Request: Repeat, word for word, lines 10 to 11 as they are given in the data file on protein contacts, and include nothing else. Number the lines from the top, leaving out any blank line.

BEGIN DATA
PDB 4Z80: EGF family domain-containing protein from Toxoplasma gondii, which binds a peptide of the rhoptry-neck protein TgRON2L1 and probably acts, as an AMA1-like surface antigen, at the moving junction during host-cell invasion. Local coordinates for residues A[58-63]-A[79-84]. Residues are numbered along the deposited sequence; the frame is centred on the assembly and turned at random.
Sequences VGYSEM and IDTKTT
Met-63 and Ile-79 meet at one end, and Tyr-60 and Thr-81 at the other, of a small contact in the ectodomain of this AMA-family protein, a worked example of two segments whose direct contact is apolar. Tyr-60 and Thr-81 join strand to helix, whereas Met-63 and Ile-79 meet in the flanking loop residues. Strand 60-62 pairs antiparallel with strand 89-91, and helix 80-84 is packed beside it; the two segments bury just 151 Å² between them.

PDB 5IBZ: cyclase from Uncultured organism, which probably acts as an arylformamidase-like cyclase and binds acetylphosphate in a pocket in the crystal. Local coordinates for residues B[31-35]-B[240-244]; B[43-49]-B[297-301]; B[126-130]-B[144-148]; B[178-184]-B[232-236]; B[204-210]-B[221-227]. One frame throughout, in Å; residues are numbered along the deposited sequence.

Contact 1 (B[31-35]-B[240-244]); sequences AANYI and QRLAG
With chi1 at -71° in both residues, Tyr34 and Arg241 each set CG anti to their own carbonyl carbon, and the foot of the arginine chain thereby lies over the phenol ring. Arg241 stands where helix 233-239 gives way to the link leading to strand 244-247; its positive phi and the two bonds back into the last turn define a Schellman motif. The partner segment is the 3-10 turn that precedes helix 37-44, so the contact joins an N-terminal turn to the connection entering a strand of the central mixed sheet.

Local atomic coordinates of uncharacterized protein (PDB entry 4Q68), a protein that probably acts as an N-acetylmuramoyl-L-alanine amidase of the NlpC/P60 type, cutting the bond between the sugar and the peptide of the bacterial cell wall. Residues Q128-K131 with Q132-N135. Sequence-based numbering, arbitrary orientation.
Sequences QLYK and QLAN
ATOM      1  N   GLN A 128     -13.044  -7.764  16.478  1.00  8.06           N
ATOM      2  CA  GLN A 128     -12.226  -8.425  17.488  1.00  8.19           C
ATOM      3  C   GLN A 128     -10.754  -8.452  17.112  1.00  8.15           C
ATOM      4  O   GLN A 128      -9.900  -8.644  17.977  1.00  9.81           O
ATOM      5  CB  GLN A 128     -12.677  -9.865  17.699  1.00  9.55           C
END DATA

ATOM      2  CA  GLN A 128     -12.226  -8.425  17.488  1.00  8.19           C
ATOM      3  C   GLN A 128     -10.754  -8.452  17.112  1.00  8.15           C